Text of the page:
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PhD Student Shao-Hsiang Hung Awarded Prestigious Fellowship

Shao-Hsiang (Joe) Hung

Shao-Hsiang (Joe) Hung

Shao-Hsiang (Joe) Hung, a PhD student in the lab of Chemical Engineering Professor Jessica Schiffman, is one of four recipients nationally to accept prestigious $11,750 fellowships from the American Membrane Technology Association (AMTA) and the Bureau of Reclamation. The fellowships reward recipients for undertaking cutting-edge research to support membrane-technology innovations in the water, wastewater, or water reuse industries.

Hung is a graduate research fellow studying fabrication of polyelectrolyte membranes via sustainable aqueous phase separation in the Schiffman lab. He earned his BS and MS degrees in Chemical Engineering from the National Taiwan University (BS) and UMass Amherst (MS).

As Schiffman says about Hung, “Based on my observations, I am confident that Joe will be a highly successful graduate student and professional beyond his graduation from my lab; I look forward to Joe's future successes.”

Hung's research focuses on developing a mechanistic understanding of how to manufacture chemically robust, high-flux membranes from polyelectrolytes, water, and salt and evaluate their stability, flux, and fouling resistance.

As Hung explains about the research he is conducting under Schiffman’s guidance, “Polymeric membranes fabricated from non-solvent-induced phase separation are widely used in large-scale membrane-based separations, from the production of clean drinking water to kidney dialysis.”

However, the non-solvent-induced phase separation process relies heavily on unsustainable and toxic aprotic organic solvents, which need to be removed and require expensive recycling units for human health concerns and due to strict environmental legislation.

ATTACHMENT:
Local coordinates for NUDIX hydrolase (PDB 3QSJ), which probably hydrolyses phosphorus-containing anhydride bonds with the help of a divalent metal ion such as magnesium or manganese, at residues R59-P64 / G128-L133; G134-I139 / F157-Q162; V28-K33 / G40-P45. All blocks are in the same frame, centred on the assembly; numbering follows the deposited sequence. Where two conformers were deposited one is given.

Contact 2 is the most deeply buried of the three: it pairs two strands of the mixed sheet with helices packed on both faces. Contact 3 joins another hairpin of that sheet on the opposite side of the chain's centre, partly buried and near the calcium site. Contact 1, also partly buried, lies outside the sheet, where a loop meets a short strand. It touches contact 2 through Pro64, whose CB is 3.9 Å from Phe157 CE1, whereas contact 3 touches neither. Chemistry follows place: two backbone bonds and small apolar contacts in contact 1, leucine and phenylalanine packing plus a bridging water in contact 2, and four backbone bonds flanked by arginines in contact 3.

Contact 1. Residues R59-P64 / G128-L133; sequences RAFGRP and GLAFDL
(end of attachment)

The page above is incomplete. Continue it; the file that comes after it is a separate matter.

According to Hung, “This work will focus on a new sustainable method of fabricating membranes that does not rely on the use of organic solvents.” Instead, the process is based on polyelectrolytes, which are “polymers that have positive or negatively charged repeating units that are soluble in water.”

As Hung concludes, “Being able to manufacture chemically robust separation membranes with a range of pore sizes using the aqueous phase separation process without the use of any toxic solvents will be further investigated for a range of applications that require separations.”

As a consequence of Hung’s research, all the applications that he studies should benefit greatly from this non-toxic, sustainable manufacturing process.

According to an AMTA/Reclamation press release, “Innovations in membrane technology have significant potential to reduce the cost, energy, and environmental impact of advanced treatment, yielding clean, safe, abundant, and cost-effective water supplies in arid western states and across the United States.” (August 2022)